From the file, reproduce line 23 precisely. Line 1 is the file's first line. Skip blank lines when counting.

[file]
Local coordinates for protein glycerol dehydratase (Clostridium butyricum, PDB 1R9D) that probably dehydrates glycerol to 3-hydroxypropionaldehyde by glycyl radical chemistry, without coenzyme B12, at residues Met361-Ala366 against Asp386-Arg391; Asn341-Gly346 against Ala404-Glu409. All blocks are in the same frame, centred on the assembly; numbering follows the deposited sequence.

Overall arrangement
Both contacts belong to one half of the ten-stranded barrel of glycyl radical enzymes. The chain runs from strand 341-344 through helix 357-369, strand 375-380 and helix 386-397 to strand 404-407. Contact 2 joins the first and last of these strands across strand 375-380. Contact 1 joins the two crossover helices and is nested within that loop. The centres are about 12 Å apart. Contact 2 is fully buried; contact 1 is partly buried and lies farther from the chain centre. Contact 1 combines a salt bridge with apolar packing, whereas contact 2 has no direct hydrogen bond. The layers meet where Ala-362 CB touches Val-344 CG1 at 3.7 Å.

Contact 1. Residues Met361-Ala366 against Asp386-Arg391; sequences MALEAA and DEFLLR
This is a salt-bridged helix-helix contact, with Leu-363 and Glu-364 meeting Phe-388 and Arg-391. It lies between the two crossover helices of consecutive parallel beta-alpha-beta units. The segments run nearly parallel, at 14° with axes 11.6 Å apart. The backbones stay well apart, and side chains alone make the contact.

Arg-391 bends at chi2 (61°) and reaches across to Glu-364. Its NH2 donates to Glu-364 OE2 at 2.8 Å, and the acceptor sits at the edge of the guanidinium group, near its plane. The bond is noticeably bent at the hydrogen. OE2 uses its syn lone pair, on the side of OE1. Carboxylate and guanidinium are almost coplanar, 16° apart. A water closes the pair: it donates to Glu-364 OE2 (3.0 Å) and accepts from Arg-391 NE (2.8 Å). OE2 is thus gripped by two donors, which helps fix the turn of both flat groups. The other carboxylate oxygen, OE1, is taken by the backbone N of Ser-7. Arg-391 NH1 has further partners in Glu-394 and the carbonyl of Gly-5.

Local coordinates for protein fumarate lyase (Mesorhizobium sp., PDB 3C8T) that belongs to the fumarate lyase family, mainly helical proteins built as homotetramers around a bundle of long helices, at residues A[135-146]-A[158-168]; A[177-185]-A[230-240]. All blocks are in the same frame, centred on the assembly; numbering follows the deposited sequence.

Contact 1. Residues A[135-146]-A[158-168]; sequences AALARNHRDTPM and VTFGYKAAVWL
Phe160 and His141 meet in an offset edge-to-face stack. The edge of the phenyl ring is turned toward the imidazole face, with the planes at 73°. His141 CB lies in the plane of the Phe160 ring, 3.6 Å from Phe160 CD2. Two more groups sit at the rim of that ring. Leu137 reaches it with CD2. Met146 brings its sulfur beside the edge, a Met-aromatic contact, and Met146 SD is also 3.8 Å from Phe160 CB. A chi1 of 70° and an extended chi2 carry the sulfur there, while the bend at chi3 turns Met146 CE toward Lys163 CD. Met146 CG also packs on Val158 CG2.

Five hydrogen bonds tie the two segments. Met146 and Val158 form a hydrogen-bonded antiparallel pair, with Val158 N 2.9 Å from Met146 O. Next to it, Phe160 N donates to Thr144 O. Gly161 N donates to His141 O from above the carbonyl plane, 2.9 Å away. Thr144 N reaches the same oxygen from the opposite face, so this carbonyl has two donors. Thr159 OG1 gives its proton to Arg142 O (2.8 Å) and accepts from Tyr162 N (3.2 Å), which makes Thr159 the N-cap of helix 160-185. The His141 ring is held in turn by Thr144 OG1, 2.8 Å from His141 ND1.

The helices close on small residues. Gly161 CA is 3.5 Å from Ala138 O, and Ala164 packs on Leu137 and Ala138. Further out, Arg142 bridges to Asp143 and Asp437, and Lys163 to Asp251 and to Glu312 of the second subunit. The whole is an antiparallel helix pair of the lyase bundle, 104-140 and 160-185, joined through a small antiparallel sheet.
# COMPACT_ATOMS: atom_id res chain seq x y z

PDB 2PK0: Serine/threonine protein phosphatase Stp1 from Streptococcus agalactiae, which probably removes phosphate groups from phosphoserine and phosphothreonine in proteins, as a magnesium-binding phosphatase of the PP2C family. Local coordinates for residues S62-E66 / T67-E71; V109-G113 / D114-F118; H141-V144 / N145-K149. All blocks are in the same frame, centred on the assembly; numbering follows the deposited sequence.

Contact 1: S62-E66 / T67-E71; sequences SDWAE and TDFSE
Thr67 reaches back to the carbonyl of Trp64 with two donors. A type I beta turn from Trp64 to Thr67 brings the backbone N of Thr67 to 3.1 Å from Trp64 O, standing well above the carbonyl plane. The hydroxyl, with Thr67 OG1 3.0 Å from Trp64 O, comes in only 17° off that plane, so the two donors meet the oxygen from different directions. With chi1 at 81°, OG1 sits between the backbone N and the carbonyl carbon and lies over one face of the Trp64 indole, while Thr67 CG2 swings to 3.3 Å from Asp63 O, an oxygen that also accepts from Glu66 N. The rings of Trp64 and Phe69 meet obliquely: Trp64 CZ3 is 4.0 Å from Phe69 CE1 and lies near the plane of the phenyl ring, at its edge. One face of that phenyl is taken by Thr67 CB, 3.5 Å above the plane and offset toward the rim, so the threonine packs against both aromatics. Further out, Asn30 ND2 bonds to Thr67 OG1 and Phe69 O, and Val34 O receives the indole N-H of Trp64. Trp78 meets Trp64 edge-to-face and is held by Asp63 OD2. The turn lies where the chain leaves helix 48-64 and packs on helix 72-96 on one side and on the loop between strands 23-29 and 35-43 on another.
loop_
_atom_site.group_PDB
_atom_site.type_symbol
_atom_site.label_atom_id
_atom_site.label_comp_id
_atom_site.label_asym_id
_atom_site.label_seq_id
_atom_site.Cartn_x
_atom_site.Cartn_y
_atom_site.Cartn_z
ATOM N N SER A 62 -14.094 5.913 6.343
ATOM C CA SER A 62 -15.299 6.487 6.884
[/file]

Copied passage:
_atom_site.Cartn_x